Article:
Brian Greene

If you hear about a speech titled “Cosmology at the Frontier” and your mind wanders to space-age lip liner, don’t be ashamed. But Brian Greene is no Mary Kay.

By Randy Gragg May 19, 2009 Published in the February 2008 issue of Portland Monthly

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IF YOU HEAR ABOUT A SPEECH titled “Cosmology at the Frontier” and your mind wanders to space-age lip liner, don’t be ashamed. (We had the same thought.) But Brian Greene is no Mary Kay. This physicist, sometime film actor and author of the best-selling book, The Elegant Universe, is unusually skilled at taking high-concept science, such as string theory, and making it intelligible to the lay person. He shares his wisdom this month as part of the Linus Pauling Memorial Lecture series sponsored by the Institute of Science, Engineering and Public Policy.

Describe a typical crowd at one of your lectures. Believe it or not, it’s mostly regular people who don’t have any formal training in science. It’s inspiring: When people get a chance to talk about ideas like time, black holes or the Big Bang, they get really fired up.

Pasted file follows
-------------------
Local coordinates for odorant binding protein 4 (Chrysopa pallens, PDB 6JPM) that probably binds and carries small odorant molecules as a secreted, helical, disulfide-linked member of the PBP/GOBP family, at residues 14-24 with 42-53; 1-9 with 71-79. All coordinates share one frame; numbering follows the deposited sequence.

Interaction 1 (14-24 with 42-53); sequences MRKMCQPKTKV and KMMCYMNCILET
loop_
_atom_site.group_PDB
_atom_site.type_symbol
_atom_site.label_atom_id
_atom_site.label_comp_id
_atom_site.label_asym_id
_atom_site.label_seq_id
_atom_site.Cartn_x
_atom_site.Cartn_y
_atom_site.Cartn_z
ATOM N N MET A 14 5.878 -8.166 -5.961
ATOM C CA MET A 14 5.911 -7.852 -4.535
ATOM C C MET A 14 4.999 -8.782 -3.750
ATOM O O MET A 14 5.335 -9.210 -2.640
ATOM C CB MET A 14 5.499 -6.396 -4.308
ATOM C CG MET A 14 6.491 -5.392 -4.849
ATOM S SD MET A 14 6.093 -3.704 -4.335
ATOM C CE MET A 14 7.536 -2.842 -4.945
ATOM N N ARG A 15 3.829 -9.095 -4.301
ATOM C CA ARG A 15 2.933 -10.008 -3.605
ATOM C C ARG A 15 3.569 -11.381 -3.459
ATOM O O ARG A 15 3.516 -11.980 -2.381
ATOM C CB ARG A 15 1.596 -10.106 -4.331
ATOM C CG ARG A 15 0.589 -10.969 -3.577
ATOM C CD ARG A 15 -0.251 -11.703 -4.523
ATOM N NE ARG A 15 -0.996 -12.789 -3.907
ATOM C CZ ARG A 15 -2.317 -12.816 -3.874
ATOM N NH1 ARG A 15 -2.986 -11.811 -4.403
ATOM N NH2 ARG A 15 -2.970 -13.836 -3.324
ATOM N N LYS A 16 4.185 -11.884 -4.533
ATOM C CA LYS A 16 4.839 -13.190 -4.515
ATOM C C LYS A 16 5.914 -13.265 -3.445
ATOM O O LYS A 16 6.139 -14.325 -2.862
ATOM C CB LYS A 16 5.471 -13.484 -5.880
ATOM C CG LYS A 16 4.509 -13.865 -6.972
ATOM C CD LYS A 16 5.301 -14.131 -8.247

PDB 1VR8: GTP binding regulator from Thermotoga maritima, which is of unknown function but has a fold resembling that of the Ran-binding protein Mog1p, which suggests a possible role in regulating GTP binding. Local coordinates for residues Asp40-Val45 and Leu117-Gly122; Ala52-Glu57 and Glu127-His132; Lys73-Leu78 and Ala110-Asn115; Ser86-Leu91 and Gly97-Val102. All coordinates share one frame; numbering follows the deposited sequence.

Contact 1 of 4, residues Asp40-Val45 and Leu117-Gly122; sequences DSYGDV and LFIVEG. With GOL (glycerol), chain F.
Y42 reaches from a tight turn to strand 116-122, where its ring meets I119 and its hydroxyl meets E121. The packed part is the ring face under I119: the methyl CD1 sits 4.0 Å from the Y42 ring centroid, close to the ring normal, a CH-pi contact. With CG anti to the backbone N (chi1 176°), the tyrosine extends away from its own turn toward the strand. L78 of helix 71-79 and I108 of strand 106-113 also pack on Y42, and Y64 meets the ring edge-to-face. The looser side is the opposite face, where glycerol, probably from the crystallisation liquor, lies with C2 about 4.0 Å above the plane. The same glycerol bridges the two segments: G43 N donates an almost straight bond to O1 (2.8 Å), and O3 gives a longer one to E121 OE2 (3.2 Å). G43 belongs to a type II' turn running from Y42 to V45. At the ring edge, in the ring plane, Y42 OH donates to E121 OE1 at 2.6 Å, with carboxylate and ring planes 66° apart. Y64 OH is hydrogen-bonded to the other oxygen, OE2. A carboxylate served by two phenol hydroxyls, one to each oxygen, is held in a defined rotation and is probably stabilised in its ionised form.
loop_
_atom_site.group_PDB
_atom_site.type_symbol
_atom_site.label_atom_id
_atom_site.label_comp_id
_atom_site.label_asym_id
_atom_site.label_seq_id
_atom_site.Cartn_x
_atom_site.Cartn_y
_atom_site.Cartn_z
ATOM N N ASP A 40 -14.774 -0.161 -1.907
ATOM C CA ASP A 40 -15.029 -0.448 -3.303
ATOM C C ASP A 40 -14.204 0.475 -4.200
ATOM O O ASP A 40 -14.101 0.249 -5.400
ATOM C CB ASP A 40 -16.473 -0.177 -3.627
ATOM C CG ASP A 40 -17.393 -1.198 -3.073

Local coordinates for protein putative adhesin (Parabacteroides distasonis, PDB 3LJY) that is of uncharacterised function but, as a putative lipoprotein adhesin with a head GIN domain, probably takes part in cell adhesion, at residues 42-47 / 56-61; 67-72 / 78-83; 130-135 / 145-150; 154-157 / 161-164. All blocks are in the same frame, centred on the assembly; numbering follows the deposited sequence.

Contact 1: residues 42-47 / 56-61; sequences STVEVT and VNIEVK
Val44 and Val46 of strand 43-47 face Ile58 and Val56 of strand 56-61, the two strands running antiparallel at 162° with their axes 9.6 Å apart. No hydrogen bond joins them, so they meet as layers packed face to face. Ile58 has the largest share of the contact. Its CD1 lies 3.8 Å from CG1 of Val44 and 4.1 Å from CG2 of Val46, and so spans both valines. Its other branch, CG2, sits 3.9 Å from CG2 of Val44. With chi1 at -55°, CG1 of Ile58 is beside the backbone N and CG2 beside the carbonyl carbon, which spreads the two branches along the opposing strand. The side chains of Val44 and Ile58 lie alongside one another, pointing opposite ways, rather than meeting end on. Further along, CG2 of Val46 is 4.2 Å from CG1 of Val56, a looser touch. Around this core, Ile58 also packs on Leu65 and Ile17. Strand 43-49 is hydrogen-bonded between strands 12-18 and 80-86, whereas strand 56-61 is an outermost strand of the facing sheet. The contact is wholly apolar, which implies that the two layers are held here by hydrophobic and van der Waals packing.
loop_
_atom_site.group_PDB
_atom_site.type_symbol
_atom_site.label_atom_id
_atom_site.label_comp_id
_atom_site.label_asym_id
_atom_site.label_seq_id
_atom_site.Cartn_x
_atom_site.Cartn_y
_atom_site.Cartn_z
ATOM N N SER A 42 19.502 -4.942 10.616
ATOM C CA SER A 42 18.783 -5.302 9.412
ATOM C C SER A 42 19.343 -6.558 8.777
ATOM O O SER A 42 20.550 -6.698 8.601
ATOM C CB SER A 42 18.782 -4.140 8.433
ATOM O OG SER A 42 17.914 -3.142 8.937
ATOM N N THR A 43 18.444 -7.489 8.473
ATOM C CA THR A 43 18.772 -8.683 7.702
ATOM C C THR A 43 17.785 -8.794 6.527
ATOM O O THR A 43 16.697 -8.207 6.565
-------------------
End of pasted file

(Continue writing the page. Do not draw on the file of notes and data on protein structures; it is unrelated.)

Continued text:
As an actor, you’ve had cameos in everything from The Last Mimzy, where you portrayed an Intel scientist, to Frequency, a time-travel story in which you played a dramatically older version of yourself. Frequency was scary. I had to age, so I wore prosthetics. [To fit me for them], they buried me alive in plaster and I started freaking out. I felt like I couldn’t breathe. I just remember somebody holding my hand and telling me, “It’ll be alright.”

You still teach at Columbia University. Do you ever get any hormonal young punks trying to show you up in class? No. But mainly because I’m teaching majors in physics and math who, on average, have fewer hormones.

Do you have physics groupies? People have been struggling with these ideas for thousands of years—not just intellectually, but emotionally—so yeah, there are familiar faces. They have their own theories and want me to help think them through. On one level, that’s great. Still, it’s hard to respond to hundreds of different theories; some people have trouble understanding that.

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